“Everyone was so wrapped up in making sure everybody can get a bog roll or a Pot Noodle rather than actually having a bit of community spirit,” Smith told HuffPost UK.
“It’s massively troubling.”
Donald Trump continues putting the stock market before scientific advice
Donald Trump’s, ahem, trump card heading into this year’s presidential election was the stock market which has seen unprecedented growth during his time in office – until the fear and uncertainty around coronavirus wiped it all out.
“We can’t have the cure be worse than the problem,” Trump told reporters at a press briefing on Monday.
“We have to open our country because that causes problems that, in my opinion, could be far bigger problems.”
Trump acknowledged there were trade-offs, but claimed, without apparent evidence, that if closures stretched on for months there would be “probably more death from that than anything that we’re talking about with respect to the virus”.
On the face of it, with the death toll worldwide mounting and more and more countries rushing to impose draconian restrictions on their people, this seems crazy – and it is.
But viewed through the prism of the stock market, it makes sense – the president is trying to calm investors and claw back some of his political capital.
Black and minority students could lose out if grades are based on predicted results
Parents, teachers and students fear that Black and minority ethnic, working-class and other marginalised pupils could be penalised by the decision to award predicted grades to students instead of regular exams this summer.
Following the closure of schools and cancellation of examinations due to the coronavirus outbreak, the Department for Education confirmed teachers would award marks in place of GCSEs and A-levels.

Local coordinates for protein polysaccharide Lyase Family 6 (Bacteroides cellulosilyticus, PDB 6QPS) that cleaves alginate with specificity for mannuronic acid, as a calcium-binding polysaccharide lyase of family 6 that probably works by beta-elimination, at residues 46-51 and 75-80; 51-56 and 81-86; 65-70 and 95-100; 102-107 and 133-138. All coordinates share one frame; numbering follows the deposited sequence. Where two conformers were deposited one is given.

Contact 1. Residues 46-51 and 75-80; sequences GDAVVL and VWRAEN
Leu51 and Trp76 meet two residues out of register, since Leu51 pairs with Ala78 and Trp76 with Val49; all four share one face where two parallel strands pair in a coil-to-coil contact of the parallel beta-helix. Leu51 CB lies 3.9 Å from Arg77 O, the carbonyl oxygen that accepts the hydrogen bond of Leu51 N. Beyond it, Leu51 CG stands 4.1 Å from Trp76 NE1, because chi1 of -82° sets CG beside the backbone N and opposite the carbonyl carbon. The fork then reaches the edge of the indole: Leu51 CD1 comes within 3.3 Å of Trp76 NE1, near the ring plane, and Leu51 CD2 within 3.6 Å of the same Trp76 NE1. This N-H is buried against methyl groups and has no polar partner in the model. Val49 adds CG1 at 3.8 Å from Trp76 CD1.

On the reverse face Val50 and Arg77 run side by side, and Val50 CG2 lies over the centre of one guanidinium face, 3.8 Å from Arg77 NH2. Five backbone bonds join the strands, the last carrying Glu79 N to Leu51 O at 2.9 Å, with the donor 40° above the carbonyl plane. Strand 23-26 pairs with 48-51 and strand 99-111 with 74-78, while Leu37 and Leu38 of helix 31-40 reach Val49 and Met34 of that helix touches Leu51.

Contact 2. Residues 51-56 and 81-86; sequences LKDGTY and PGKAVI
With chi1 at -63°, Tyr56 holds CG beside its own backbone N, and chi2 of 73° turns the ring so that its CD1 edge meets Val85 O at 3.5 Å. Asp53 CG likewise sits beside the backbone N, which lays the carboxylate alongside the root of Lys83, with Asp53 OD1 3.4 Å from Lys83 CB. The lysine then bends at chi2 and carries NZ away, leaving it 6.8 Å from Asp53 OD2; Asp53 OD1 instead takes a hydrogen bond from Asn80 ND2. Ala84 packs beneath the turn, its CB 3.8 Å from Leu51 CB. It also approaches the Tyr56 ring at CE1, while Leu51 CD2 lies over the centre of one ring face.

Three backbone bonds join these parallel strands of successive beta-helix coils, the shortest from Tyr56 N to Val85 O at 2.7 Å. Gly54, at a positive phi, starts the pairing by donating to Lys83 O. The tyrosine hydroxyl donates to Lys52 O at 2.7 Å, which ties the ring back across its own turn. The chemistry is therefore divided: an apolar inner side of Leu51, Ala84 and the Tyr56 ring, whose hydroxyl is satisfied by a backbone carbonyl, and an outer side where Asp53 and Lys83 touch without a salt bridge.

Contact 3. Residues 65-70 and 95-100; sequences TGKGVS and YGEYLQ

But that could disadvantage the same groups of students already under-represented at top universities.
Speaking to HuffPost UK, even a number of Black educators described being marked down in their predicted grades when they were at school before going on to gain higher grades.
You can read the full story here.
China to lift restrictions in area at centre of outbreak
China will lift restrictions on movement in most areas of Hubei province on Wednesday, ending a lockdown of the area brought on by the coronavirus.
People who are cleared will be able to leave the province after midnight on Tuesday, PA Media reports.
Restrictions on the hardest-hit city of Wuhan will remain until April 8.
China barred people from leaving or entering Wuhan and the wider province on January 23 as Covid-19 began spreading to the rest of China and overseas during the Lunar New Year holiday, when many Chinese travel.
Hubei has had almost no new infections for more than a week.
Construction workers are still being crammed onto tubes
For the second day in a row, pictures of people crammed onto the London Underground have raised questions about the effectiveness of the government’s latest coronavirus advice issued amid an unprecedented lockdown of the UK.
Just hours after Boris Johnson told all Brits to travel to and from work only “where it is absolutely necessary”, pictures circulated on social media showed social-distancing rules being seemingly thrown out the window during Tuesday’s commute.
While many are no doubt key workers such as NHS staff, many of those working on the multitude of construction sites in the capital have also been forced to travel to work.
Trade unionist Dan Dobson told HuffPost UK: “Over a million working in the construction industry are registered as self-employed. At the moment as it stands, there is no support from the government for any of those people.
“If they were to stay at home they would have no income to pay their rent or general household bills. Until the government bring in protections for those self-employed, then they’re not going to have a choice.”
And finally some positive news...
British manufacturers are collaborating in order to make 30,000 badly needed ventilators for the NHS.
Around 5,000 will be ready in a fortnight and the rest in a few months, potentially easing one of the most worrying shortages facing the hugely under pressure NHS.
The collaboration, formed under the name of Ventilator Challenge UK includes Airbus and GKN, the Formula One team McLaren, Siemens and the medical equipment manufacturers Smiths and Penlon, The Times reports.
And on top of that, some 7,500 former NHS workers have said they will return to the service to help battle the outbreak. They include around 5,633 nurses and midwives, and 1,930 doctors.